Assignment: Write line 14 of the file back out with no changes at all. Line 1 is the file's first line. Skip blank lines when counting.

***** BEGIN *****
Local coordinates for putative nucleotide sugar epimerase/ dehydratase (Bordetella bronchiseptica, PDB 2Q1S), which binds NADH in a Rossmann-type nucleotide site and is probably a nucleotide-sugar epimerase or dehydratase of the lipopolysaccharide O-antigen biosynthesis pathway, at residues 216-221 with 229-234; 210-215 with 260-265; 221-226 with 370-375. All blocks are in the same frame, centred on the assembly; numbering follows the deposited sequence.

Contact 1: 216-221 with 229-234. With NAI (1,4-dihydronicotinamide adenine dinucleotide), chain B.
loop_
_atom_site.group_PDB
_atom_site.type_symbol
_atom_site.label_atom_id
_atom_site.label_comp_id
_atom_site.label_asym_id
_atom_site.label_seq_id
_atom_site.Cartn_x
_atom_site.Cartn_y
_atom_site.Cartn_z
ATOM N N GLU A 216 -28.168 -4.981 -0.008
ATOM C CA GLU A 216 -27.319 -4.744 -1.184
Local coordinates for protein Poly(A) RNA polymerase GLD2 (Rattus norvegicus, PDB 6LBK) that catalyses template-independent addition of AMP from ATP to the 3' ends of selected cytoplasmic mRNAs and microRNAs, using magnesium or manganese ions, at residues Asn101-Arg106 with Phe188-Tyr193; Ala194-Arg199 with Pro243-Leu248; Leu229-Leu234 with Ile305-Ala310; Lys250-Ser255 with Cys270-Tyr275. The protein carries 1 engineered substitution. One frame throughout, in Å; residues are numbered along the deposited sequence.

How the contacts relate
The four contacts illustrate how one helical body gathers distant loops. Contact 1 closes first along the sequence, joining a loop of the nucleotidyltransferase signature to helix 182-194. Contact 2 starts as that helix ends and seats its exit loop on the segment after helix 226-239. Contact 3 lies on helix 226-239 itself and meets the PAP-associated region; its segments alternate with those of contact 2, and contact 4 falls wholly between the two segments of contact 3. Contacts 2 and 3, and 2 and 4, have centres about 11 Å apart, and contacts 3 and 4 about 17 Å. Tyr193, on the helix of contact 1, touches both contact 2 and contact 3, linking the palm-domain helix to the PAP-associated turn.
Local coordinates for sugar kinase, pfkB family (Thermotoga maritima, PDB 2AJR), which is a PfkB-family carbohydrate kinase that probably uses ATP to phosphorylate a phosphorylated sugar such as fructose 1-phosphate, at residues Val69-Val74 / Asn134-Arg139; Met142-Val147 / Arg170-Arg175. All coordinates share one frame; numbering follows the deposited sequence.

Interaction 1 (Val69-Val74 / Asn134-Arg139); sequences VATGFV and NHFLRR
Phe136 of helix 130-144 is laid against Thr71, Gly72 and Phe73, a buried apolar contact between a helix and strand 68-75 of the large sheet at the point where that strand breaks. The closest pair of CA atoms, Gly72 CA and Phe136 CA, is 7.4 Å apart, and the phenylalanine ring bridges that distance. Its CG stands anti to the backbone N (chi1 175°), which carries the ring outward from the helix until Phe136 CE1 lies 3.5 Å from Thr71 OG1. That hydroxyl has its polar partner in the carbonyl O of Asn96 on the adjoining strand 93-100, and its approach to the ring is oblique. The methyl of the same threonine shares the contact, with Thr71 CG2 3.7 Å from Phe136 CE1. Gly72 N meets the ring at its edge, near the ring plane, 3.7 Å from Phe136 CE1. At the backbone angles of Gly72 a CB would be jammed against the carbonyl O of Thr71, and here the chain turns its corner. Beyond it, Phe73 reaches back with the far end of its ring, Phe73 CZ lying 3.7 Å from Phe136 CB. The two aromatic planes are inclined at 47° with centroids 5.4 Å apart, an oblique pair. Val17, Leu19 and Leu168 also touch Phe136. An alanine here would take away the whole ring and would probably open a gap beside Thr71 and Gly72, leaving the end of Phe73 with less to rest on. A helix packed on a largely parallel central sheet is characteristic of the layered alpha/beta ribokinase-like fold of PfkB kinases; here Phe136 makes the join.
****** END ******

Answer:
ATOM C CA GLU A 216 -27.319 -4.744 -1.184